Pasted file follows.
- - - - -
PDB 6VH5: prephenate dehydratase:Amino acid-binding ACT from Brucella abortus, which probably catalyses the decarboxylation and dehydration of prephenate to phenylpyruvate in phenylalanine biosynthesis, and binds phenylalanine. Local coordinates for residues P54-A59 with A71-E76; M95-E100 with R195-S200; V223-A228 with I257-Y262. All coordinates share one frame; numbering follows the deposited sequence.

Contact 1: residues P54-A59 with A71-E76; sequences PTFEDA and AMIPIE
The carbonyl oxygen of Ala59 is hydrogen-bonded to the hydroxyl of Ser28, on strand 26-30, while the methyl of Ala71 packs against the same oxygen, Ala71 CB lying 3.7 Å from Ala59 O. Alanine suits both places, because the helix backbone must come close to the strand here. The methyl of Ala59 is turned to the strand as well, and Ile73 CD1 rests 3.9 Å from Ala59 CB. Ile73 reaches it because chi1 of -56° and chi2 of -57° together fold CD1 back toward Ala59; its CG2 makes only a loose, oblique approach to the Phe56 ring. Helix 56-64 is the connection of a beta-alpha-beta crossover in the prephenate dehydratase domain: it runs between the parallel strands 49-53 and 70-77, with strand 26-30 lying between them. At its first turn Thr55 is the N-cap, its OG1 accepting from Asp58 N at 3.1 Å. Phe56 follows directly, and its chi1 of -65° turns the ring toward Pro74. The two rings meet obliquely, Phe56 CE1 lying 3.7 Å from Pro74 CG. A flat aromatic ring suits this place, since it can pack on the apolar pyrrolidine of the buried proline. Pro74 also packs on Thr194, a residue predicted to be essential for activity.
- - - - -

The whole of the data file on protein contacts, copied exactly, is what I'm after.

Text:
PDB 6VH5: prephenate dehydratase:Amino acid-binding ACT from Brucella abortus, which probably catalyses the decarboxylation and dehydration of prephenate to phenylpyruvate in phenylalanine biosynthesis, and binds phenylalanine. Local coordinates for residues P54-A59 with A71-E76; M95-E100 with R195-S200; V223-A228 with I257-Y262. All coordinates share one frame; numbering follows the deposited sequence.

Contact 1: residues P54-A59 with A71-E76; sequences PTFEDA and AMIPIE
The carbonyl oxygen of Ala59 is hydrogen-bonded to the hydroxyl of Ser28, on strand 26-30, while the methyl of Ala71 packs against the same oxygen, Ala71 CB lying 3.7 Å from Ala59 O. Alanine suits both places, because the helix backbone must come close to the strand here. The methyl of Ala59 is turned to the strand as well, and Ile73 CD1 rests 3.9 Å from Ala59 CB. Ile73 reaches it because chi1 of -56° and chi2 of -57° together fold CD1 back toward Ala59; its CG2 makes only a loose, oblique approach to the Phe56 ring. Helix 56-64 is the connection of a beta-alpha-beta crossover in the prephenate dehydratase domain: it runs between the parallel strands 49-53 and 70-77, with strand 26-30 lying between them. At its first turn Thr55 is the N-cap, its OG1 accepting from Asp58 N at 3.1 Å. Phe56 follows directly, and its chi1 of -65° turns the ring toward Pro74. The two rings meet obliquely, Phe56 CE1 lying 3.7 Å from Pro74 CG. A flat aromatic ring suits this place, since it can pack on the apolar pyrrolidine of the buried proline. Pro74 also packs on Thr194, a residue predicted to be essential for activity.